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I have a 22 degree Bostitch and I dis like the trigger greatly, (there is no feel or feed back from it) my SIL likes his Senco better than my Bostitch,
my first nailer was a Berryfast, I loved that machine,
I like the machine the Bostitch I have a framing nailer and roof nailer, and a stapler, (just do not like the trigger in comparison to the old berry fast or haubold stapler, they were more mechanical, in nature, but there were made over 30 years ago, as well,
Push sticks/blocks Save Fingers
"The true measure of a man is how he treats someone who can do him absolutely no good."
attributed to Samuel Johnson
PUBLIC NOTICE: Due to recent budget cuts, the rising cost of electricity, gas, and oil...plus the current state of the economy............the light at the end of the tunnel, has been turned off.
I guess my first question is 'how often will it be used' ? If every day or frequently weekly I would suggest a known and proven name brand. If only occasionally perhaps one of the cheaper or lesser brands.
I built my own shed/workshop 11x20, with loft, strong enough to drive a car up the ramp and into the enclosure. Basic construction was all done, including the roofing shingles, with Central Pneumatic (aka AutoZone, mom n pop hardware store, Harbor Freight) nail guns.
I put boxes of nails through each gun. I found them to be reliable and durable. BUT, I don't use them in a professional scene.
Any tool will treat you well if you treat it right. My air compressor has a drier and oiler installed as part of the regulator. I also didn't drop the stuff from great heights.
... it was plumbed by Ray Charles and his helper Stevie Wonder
Thanks for the responses guys, Not a pro but occasional use. Already have other stapler,brad nailer etc..
Basement project coming soon and since I have yet to obtain a framing nailer for the old tool collection, now is the perfect time.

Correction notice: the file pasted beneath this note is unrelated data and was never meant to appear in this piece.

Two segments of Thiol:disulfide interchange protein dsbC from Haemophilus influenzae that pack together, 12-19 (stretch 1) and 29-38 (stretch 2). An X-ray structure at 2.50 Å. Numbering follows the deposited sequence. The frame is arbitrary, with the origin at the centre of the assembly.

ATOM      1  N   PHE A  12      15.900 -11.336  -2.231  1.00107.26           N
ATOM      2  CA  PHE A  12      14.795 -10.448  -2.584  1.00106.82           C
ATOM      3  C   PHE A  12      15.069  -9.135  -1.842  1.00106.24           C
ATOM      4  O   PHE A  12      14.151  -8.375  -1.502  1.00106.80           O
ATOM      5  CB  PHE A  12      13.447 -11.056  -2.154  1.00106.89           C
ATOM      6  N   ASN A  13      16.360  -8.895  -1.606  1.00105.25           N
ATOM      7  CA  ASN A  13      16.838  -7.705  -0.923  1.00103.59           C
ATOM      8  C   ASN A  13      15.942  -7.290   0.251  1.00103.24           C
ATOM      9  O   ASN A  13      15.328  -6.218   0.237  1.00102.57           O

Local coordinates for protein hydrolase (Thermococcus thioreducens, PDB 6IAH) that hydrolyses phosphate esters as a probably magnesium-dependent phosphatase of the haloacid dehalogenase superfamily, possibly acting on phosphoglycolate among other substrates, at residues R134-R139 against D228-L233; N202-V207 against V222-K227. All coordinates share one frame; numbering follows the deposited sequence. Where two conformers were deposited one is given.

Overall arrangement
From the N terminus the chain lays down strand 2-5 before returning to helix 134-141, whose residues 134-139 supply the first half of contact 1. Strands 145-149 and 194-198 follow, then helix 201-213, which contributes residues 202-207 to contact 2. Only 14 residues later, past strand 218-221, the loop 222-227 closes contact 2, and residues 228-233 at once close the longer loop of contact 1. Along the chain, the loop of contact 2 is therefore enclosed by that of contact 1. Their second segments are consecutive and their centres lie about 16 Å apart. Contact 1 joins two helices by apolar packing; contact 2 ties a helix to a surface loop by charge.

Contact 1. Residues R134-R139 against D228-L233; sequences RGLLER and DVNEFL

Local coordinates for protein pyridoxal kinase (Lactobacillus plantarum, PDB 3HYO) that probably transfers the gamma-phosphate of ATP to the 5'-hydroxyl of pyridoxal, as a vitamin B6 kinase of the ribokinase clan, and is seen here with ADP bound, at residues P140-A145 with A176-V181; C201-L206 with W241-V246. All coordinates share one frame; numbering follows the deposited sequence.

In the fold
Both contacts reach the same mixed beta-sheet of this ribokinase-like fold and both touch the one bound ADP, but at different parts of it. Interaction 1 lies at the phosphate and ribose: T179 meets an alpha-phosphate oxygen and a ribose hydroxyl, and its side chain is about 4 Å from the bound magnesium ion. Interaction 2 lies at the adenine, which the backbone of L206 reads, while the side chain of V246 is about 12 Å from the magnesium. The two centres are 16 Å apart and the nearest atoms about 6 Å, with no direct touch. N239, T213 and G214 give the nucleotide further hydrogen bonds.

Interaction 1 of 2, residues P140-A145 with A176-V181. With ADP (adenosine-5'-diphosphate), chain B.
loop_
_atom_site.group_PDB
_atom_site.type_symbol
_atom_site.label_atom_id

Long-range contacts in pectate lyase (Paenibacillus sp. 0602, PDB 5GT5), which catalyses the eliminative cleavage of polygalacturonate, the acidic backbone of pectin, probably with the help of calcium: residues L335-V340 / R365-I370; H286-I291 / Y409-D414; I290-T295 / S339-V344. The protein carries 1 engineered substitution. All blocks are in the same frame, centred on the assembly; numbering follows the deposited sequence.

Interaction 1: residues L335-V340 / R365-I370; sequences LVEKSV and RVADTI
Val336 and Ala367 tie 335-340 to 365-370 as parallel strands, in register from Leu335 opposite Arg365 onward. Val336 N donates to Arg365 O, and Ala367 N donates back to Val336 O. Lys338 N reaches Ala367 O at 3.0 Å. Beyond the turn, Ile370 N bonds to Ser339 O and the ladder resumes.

We've beaten the crap out of our ridgid nailers and they keep on going. I have 3 ridgid framing nailers. The "A" model was clunky and heavy but the "d" model is lighter and has a smaller nose. The new "e" (iirc) is even smaller and lighter and has a two piece nose that makes clearing jammed nails easier. The clipped head nailer will shoot the pasload full round nails approved for clipped head nailers without issue. R350CHA/D/E are the models.
Customer that is a full time framer swears by Hitachi. Story he told me:
DeWalt came out with their framing gun and came by his job wanting him to give it a try. He's up in the rafters on a second story. Guy climbs the ladder and hands him the DeWalt. He unhooks the compressed air from his Hitachi and THROWS IT TO THE GROUND. Then hooks up the DeWalt and shoots a couple of nails. Tells him it works fine. Then THROWS IT TO THE GROUND.
Said you could see parts come off it. Then he sends one of his guys to go get both of them. The DeWalt will not work. Then he plugs in the Hitachi and it works without a hitch just as before.
He then goes on to explain to the rep that it is not a question of "if" but "when" a nail gun will dropped from a high elevation and if it's going to stop the job or not.
Oh mine have took the fall to the ground a few times, still going. BTW, I have a Hitachi siding nailer... well two of them, and thats because one has a nose that decided to split in two, and the other because there wasn't another brand available at the time i needed it. First gun was less than 2 years old.
I got the new Bosch framer to build a shed. It's lighter than most and I had no malfunctions. I've used older Hitachis and the older version Ridgid framer and the Bosch really impressed me, pricey though at around $275.